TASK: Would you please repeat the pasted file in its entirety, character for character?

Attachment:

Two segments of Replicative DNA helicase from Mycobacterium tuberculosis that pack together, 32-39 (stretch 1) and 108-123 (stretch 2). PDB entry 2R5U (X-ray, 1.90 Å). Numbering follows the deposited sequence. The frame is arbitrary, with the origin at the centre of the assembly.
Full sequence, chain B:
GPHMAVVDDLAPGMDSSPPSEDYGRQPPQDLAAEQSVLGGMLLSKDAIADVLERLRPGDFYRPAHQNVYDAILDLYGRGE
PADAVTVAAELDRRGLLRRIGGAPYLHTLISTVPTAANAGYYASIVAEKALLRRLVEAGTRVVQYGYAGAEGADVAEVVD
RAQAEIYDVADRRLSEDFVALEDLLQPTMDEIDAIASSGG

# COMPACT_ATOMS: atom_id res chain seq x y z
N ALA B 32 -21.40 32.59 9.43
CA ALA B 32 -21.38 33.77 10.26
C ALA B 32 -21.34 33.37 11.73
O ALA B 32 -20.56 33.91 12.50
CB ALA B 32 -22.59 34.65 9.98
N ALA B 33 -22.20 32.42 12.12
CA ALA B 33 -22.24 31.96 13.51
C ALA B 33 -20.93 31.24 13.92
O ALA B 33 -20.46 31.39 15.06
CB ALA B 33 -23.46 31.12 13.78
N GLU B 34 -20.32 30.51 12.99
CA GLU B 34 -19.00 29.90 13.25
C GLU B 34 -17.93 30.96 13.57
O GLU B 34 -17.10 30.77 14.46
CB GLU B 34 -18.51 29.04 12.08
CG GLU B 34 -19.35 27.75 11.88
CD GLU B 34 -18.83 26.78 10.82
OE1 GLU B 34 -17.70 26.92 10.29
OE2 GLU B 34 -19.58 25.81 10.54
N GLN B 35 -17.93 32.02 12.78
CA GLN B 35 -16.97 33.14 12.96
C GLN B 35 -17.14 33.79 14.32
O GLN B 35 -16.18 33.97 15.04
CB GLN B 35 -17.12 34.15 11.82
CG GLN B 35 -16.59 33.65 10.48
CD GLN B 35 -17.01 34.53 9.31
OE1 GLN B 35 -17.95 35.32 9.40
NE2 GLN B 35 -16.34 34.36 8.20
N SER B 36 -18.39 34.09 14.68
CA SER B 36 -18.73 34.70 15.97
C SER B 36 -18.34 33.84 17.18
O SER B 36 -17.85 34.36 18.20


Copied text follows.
Two segments of Replicative DNA helicase from Mycobacterium tuberculosis that pack together, 32-39 (stretch 1) and 108-123 (stretch 2). PDB entry 2R5U (X-ray, 1.90 Å). Numbering follows the deposited sequence. The frame is arbitrary, with the origin at the centre of the assembly.
Full sequence, chain B:
GPHMAVVDDLAPGMDSSPPSEDYGRQPPQDLAAEQSVLGGMLLSKDAIADVLERLRPGDFYRPAHQNVYDAILDLYGRGE
PADAVTVAAELDRRGLLRRIGGAPYLHTLISTVPTAANAGYYASIVAEKALLRRLVEAGTRVVQYGYAGAEGADVAEVVD
RAQAEIYDVADRRLSEDFVALEDLLQPTMDEIDAIASSGG

# COMPACT_ATOMS: atom_id res chain seq x y z
N ALA B 32 -21.40 32.59 9.43
CA ALA B 32 -21.38 33.77 10.26
C ALA B 32 -21.34 33.37 11.73
O ALA B 32 -20.56 33.91 12.50
CB ALA B 32 -22.59 34.65 9.98
N ALA B 33 -22.20 32.42 12.12
CA ALA B 33 -22.24 31.96 13.51
C ALA B 33 -20.93 31.24 13.92
O ALA B 33 -20.46 31.39 15.06
CB ALA B 33 -23.46 31.12 13.78
N GLU B 34 -20.32 30.51 12.99
CA GLU B 34 -19.00 29.90 13.25
C GLU B 34 -17.93 30.96 13.57
O GLU B 34 -17.10 30.77 14.46
CB GLU B 34 -18.51 29.04 12.08
CG GLU B 34 -19.35 27.75 11.88
CD GLU B 34 -18.83 26.78 10.82
OE1 GLU B 34 -17.70 26.92 10.29
OE2 GLU B 34 -19.58 25.81 10.54
N GLN B 35 -17.93 32.02 12.78
CA GLN B 35 -16.97 33.14 12.96
C GLN B 35 -17.14 33.79 14.32
O GLN B 35 -16.18 33.97 15.04
CB GLN B 35 -17.12 34.15 11.82
CG GLN B 35 -16.59 33.65 10.48
CD GLN B 35 -17.01 34.53 9.31
OE1 GLN B 35 -17.95 35.32 9.40
NE2 GLN B 35 -16.34 34.36 8.20
N SER B 36 -18.39 34.09 14.68
CA SER B 36 -18.73 34.70 15.97
C SER B 36 -18.34 33.84 17.18
O SER B 36 -17.85 34.36 18.20